Forget Tillerson, Bolton Will Drive Foreign Policy

Kurt Nimmo

John Bolton will be deputy secretary of state. It was predicted he would be picked as secretary of state but that went to Rex Tillerson.

From ABC News on Monday:

A former diplomat and State Department veteran, Bolton will likely serve as an influential deputy to a possible secretary of state with far less foreign policy experience: ExxonMobil CEO Rex Tillerson.

That paragraph pretty much wraps it up. Bolton will be driving foreign policy. Tillerson is an oil man with no foreign policy experience.

From Rare:

Then there is the status of John Bolton as the State Department’s number-two, a prospect that would make realists the world over shiver in their boots. How much power will Tillerman delegate to the former U.S. Ambassador to the U.N., who once marveled in the thought of the U.N. collapsing into nothingness? A more fundamental question is how Donald Trump, a man who railed against nation-building throughout his campaign, could even think about hiring Bolton in the first place — even mulling Bolton as the top dog at the State Department for more than a month.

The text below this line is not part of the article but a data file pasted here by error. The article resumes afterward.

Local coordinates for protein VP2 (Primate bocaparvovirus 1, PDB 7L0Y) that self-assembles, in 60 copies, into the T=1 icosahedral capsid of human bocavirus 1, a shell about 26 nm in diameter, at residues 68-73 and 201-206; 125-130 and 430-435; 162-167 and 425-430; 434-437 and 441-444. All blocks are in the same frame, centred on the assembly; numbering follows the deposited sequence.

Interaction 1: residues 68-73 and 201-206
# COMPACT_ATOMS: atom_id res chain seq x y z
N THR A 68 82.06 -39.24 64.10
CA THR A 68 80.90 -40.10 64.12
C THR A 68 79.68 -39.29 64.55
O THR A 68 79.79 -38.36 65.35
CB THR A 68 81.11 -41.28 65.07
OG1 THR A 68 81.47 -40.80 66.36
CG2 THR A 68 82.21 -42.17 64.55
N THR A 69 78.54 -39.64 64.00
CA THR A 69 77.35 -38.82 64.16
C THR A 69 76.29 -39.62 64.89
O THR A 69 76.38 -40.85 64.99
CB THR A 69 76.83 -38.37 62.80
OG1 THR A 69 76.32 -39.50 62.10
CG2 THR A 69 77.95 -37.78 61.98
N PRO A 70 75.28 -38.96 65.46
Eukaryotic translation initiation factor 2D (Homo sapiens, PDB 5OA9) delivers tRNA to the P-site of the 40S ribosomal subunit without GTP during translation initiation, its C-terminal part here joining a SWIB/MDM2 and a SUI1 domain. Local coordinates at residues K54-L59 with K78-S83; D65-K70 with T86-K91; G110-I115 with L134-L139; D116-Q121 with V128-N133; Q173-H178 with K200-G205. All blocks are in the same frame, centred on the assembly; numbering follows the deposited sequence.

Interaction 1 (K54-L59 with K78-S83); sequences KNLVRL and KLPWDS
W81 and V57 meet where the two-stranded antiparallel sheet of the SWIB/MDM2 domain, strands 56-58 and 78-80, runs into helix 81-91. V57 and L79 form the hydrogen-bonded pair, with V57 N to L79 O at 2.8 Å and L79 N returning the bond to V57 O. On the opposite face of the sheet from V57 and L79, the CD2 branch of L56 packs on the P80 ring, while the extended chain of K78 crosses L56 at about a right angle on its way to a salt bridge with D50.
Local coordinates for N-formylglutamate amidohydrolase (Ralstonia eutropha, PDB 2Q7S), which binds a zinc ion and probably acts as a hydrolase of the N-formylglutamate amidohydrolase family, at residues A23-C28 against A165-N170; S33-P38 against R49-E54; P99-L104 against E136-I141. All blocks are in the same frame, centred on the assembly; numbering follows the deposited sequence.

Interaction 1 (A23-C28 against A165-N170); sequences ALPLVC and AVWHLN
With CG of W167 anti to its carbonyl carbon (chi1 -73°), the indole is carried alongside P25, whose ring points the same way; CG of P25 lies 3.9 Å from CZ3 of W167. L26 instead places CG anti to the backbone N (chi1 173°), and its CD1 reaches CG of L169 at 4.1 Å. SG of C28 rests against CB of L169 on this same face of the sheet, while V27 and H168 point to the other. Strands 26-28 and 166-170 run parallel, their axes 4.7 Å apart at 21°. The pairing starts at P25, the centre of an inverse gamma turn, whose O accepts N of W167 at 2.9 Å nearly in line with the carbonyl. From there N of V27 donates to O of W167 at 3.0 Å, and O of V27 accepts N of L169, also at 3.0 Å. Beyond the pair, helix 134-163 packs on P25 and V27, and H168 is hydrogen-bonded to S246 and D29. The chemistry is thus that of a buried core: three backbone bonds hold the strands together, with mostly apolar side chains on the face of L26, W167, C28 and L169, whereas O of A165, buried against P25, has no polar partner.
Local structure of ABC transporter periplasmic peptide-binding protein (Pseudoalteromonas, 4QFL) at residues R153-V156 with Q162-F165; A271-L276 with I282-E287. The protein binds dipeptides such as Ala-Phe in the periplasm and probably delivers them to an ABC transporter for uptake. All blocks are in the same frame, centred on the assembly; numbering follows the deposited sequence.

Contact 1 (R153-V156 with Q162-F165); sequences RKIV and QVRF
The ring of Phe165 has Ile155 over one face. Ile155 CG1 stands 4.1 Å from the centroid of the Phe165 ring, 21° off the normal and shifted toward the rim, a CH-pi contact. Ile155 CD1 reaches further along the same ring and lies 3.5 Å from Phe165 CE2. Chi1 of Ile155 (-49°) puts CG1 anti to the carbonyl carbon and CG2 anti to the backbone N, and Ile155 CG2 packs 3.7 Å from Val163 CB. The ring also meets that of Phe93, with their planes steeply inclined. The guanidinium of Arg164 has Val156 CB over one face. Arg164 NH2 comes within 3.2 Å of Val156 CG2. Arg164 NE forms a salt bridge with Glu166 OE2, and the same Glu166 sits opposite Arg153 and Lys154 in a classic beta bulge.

Forget the United Nations. Bolton is a frontline neocon who wants war with Iran.

Bolton’s ideas about Russia, however, may be a sticking point with his boss.

Tillerson is friendly with Vladimir Putin. He is involved in the Russian oil business. For Democrats, this association makes Tillerson a Russian dupe when in fact Tillerson is doing what businessmen do—conduct mutually beneficial business.

Now that Bolton has Tillerson’s ear, the possibility of war and more mass murder increases.

I wrote shortly after the election:

Bolton writes the top concern for America on the foreign policy front are “the closely related threats of radical Islamic terrorism and the Middle East’s spreading chaos.”

This is followed by “nuclear proliferation” by Iran, a country that does not have a nuclear weapons program.

Trump may say he wants to make peace with Russia, but this is not on Bolton’s agenda. “Vladimir Putin’s Russia is on the prowl in Eastern Europe and the Middle East in ways unprecedented since the Cold War,” he writes.

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